When love turns to hate, it is the bitterest kind, as the Boston Red Sox have discovered.
The team that was created for Fenway Park -- and that was worshiped as the secular religion of New England -- now cannot wait to escape its monstrous little home, full of green and moldering memories that soured long ago.
"It's a relief to be on the road and away from Fenway," sighed Carlton Fisk," the man who once did a midnight dance around that park while the nation watched.
"I wish we could pack up the Red Sox fans who come to cheer for us away from home and take them back to Boston with us," mused Fisk, listening to a typically warm greeting for the Sox in Memorial Stadium.
"Our old New England fans have turned into sadists. They love to see us suffer."
The look on Red Sox faces is the expression of the innocent man on death row waiting for his sentence to be commuted. Blameless, but condemned.
Fisk smiled weakly at the analogy. "But i Boston," he said, "you never get pardoned."
The core of the sadness that surrounds the Red Sox -- like a noose of loathing that has tightened for two years, ever since their 1978 playoff loss to New York -- is that these Carmine Hose know that they are largely guiltless.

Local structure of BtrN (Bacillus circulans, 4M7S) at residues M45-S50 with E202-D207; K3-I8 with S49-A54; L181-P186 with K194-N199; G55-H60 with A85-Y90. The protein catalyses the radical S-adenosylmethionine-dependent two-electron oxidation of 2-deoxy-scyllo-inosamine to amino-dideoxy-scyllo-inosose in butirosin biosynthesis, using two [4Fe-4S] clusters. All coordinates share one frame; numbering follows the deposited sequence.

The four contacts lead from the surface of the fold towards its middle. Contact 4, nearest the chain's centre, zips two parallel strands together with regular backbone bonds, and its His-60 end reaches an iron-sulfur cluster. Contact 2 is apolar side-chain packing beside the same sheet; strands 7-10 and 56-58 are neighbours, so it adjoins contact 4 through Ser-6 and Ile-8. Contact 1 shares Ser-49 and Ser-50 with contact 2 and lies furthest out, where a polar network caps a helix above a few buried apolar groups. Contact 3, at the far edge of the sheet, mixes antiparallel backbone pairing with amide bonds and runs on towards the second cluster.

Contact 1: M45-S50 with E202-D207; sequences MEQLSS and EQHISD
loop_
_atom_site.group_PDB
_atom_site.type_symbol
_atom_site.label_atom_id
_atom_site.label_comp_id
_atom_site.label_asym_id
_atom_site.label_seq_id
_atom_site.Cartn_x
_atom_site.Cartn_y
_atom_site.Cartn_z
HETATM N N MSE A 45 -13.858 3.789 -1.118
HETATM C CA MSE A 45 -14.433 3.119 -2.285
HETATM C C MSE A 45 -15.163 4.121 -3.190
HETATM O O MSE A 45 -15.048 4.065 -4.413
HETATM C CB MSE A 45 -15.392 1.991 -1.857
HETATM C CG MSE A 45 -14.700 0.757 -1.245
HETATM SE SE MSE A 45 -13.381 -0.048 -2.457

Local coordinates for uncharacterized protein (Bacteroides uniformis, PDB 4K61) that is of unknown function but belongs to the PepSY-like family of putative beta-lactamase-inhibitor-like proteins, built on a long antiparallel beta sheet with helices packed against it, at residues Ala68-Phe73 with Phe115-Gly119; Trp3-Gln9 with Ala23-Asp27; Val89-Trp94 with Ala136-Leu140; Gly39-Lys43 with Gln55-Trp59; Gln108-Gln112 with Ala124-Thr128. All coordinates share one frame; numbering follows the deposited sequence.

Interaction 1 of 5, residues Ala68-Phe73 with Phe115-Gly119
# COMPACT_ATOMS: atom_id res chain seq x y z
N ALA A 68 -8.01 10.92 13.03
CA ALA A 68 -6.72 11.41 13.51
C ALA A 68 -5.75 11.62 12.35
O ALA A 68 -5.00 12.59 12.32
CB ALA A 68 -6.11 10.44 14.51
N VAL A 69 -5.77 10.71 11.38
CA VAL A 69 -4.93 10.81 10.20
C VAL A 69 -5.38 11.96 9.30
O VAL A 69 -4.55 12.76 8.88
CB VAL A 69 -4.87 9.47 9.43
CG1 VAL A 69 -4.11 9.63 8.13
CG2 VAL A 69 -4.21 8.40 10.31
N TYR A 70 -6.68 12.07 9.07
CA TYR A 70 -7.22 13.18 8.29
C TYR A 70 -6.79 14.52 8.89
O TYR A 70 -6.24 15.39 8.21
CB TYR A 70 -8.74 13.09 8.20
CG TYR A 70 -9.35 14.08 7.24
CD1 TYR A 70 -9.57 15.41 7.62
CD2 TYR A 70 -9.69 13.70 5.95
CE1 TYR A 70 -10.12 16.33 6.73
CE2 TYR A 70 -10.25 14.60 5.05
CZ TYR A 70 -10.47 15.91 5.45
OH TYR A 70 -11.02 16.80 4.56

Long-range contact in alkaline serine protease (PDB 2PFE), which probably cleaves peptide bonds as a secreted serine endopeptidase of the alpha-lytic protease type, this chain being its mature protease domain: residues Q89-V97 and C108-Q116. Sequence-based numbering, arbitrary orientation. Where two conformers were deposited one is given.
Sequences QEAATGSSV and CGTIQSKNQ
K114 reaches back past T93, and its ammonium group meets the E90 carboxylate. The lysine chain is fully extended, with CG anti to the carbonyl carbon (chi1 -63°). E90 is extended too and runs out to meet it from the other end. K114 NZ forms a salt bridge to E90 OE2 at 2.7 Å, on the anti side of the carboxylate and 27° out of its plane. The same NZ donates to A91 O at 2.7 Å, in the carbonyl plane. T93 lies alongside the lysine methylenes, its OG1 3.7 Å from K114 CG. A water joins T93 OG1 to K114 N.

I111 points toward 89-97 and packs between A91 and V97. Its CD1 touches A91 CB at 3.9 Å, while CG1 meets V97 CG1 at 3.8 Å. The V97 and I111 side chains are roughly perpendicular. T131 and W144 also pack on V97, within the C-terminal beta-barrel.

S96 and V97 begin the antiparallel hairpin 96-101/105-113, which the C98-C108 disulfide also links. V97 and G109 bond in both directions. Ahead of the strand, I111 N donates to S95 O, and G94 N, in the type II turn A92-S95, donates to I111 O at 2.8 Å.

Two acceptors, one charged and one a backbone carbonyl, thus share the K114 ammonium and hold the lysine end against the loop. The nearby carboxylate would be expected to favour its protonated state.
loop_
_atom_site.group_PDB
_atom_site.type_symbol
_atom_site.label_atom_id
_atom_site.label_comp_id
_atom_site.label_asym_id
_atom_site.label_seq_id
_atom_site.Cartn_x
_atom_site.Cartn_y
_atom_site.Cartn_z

But nobody will believe them.
"The people in Boston don't deserve this team," fumed reliever Dick Drago. "All they do is tear us down. No wonder we're playing better on the road."
Believe it or not, these children of the Wall are 24-16 away, and 16-20 in Fenway, where they have been outscored by 51 runs.
When the Sox got here, a huge anti-Red Sox obscenity had been burned in the Oriole infield with kerosene by vandals. "It must have been done by Boston fans who saw us get swept in Fenway by the Yankees this week," was the instant quip from a Bosox writer.
Perhaps no baseball team in recent decades has been surrounded by such a mordant, fatalistic atmosphere.
Manager Don Zimmer sat in the Red Sox dugout, arms folded across chubby chest, as old Baltimore friends greeted him on Thursday.